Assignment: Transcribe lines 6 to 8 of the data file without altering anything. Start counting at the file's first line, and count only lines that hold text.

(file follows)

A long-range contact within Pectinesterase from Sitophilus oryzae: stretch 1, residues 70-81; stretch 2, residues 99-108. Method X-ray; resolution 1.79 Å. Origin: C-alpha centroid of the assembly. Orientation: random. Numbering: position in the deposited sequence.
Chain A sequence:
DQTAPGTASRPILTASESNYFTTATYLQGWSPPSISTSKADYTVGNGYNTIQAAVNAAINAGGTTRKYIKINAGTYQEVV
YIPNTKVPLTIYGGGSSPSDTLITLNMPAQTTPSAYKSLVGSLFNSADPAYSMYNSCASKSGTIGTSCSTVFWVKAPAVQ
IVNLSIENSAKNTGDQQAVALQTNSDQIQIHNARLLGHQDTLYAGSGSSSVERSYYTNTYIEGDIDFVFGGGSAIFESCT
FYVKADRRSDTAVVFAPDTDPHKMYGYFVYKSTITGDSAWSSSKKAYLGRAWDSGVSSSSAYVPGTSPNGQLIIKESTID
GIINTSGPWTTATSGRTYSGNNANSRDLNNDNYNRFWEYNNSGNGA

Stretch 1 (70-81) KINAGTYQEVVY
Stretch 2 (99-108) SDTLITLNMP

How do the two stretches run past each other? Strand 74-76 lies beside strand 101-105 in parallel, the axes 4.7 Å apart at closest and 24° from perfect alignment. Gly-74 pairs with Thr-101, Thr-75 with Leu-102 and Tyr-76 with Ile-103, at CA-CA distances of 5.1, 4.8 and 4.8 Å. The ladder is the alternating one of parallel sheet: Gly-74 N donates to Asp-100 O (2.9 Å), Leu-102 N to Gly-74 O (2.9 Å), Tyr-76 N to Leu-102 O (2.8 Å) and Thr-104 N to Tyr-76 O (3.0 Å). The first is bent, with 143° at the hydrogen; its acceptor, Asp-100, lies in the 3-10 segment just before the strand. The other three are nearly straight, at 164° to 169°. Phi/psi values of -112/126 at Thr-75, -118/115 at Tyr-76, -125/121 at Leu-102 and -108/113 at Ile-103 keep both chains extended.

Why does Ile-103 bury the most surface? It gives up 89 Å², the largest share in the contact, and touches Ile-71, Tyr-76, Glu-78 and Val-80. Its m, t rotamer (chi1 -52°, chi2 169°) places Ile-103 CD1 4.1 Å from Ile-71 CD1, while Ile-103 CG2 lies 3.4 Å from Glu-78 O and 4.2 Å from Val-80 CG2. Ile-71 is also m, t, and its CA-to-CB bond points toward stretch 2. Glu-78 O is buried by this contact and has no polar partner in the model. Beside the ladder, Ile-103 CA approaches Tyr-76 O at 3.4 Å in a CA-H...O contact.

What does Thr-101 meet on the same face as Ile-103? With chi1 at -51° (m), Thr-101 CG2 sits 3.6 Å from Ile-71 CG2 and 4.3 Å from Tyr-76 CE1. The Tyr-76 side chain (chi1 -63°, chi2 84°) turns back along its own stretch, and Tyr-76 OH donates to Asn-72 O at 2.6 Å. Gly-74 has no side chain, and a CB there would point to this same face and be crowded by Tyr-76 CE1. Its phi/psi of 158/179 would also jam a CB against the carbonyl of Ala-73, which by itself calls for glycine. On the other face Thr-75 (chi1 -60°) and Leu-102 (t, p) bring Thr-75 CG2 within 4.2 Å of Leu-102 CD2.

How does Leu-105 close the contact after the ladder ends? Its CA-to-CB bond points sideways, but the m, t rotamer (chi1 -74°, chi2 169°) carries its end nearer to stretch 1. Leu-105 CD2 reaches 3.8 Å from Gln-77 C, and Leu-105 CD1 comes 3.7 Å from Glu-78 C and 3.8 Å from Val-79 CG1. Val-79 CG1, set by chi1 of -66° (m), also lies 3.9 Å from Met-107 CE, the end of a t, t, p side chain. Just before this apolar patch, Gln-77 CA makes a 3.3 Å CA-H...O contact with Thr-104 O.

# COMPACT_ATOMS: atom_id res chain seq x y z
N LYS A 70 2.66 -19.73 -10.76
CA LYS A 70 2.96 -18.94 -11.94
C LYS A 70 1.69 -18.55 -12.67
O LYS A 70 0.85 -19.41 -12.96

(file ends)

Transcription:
FYVKADRRSDTAVVFAPDTDPHKMYGYFVYKSTITGDSAWSSSKKAYLGRAWDSGVSSSSAYVPGTSPNGQLIIKESTID
GIINTSGPWTTATSGRTYSGNNANSRDLNNDNYNRFWEYNNSGNGA

Stretch 1 (70-81) KINAGTYQEVVY